F. Scott Fitzgerald’s The Great Gatsby is considered a novel that embodies America in the 1920s. In it, the narrator, Nick Carroway, helps his neighbor Jay Gatsby reunite with Daisy Buchanan, with whom he has been in love with since 5 years before, during World War I. The affair between the two fails, however, and ends in Gatsby being shot and killed. The reason that this was inevitable is that Gatsby created a fantasy so thoroughly that he became part of it, and he fell with it when reality came crashing down.
The basis of all of this is Gatsby’s obsession with Daisy and with meeting her. He did not want to deal with the reality that confronted him upon returning from the war. Fortunately, he had “an extraordinary gift, a romantic readiness,” and he found in Daisy someone to focus this on. She is perfection to him, something for which he can strive, so he puts all of his energy into finding her again. He uses his inherited money to travel around the country, searching; when he runs out, he goes into the drug business, then oil, then liquor.
He clips out articles about Daisy from every newspaper he can find; he buys a huge, romantic house that he hopes will merit her approval. The parties that he throws every night in hopes that she will come become almost famous for their extravagance and the variety of people that come. A result of this is that Gatsby creates an illusion around himself, also. His past is shrouded in mystery and speculation: some favorites of the party-goers’ theories on why he is so free and generous with his resources are that he once killed a man and that he was a German spy during the war.
He does nothing to discourage these rumours; rather, he often adds to them. He lets people believe that he was an Oxford man and that his money was inherited from his father, when in fact he only attended Oxford for a short time and his money all came from outside his family. Jay Gatsby is not even is real name, but part of the illusion of his identity; his real name is James Gatz. This involved deception does result in a meeting with Daisy. After years of staring at the green ight at the end of her dock like a symbol of all of his earning, he arranges for a meeting at Nick’s house.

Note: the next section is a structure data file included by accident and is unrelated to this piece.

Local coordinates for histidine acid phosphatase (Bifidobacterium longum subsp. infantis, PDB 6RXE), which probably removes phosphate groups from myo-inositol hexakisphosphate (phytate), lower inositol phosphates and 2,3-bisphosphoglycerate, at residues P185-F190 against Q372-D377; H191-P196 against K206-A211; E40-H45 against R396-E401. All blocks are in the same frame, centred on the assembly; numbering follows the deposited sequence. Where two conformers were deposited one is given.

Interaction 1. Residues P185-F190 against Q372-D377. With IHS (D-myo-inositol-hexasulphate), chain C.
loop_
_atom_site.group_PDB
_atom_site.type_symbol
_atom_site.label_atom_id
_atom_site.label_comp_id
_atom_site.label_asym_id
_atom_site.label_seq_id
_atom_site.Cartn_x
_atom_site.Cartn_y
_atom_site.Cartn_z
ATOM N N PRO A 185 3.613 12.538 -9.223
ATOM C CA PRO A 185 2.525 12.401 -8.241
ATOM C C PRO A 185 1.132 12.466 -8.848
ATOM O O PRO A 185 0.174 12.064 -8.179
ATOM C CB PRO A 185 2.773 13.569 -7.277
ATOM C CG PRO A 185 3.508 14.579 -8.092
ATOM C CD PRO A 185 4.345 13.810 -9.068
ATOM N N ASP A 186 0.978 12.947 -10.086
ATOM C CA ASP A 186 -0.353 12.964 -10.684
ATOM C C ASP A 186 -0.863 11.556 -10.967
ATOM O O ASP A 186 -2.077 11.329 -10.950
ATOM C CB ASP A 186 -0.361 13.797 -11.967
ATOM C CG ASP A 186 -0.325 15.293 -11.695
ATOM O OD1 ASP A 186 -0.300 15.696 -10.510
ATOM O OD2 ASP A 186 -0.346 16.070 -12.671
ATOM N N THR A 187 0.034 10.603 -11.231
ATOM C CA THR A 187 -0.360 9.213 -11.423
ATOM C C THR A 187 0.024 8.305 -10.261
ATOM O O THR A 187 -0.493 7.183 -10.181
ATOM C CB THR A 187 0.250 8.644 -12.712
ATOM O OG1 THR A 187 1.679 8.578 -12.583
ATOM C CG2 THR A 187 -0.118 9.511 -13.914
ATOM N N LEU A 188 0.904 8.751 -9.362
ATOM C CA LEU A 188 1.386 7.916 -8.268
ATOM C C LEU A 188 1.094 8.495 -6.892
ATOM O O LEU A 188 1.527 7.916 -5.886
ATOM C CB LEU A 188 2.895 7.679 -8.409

Gatsby of course tries to make it perfect, hiring men to cut Nick’s lawm and decorate his house with flowers, and “unexpectedly” showing up after Daisy’s arrival. At this first reunion Gatsby is childishly nervous and embarrassed. He has decorated his house with lights, and he takes her on a tour of it. When later she does come to one of his parties and he detects that she is not enjoying herself, he discontinues them. Gatsby, however, cannot plan for reality. While he and Daisy are driving n his car, Daisy accidentally hits Myrtle Wilson, a woman who lives above a service station in New York.
Her husband, George, thinking that Gatsby was driving, comes and shoots him in the pool. This, however, is merely symbolic of reality crashing down on what Gatsby had created. Firstly, his fantasy could not have ever worked because Daisy is not perfect. She is instead more like her husbad, Tom: reckless and spontaneous. In fact, Daisy was probably planning on leaving with Tom anyway. He had suspected her and Gatsby’s affair and found out bout his bootlegging operation.
This darker side of him is what primarily destroyed her illusion about Gatsby. He, on the other hand, probably still believed in her to the end; the knowledge that Daisy was leaving with Tom would have ha devastating effects perhaps equal to even his murder. This hopefulness was the basis of what made Gatsby great and why the novel was so representative of the 1920s. The American attitude was one of hopes and dreams and the illusions created fromt hem. And oftentimes the meeting with reality had tragic consequences as it did with Gatsby.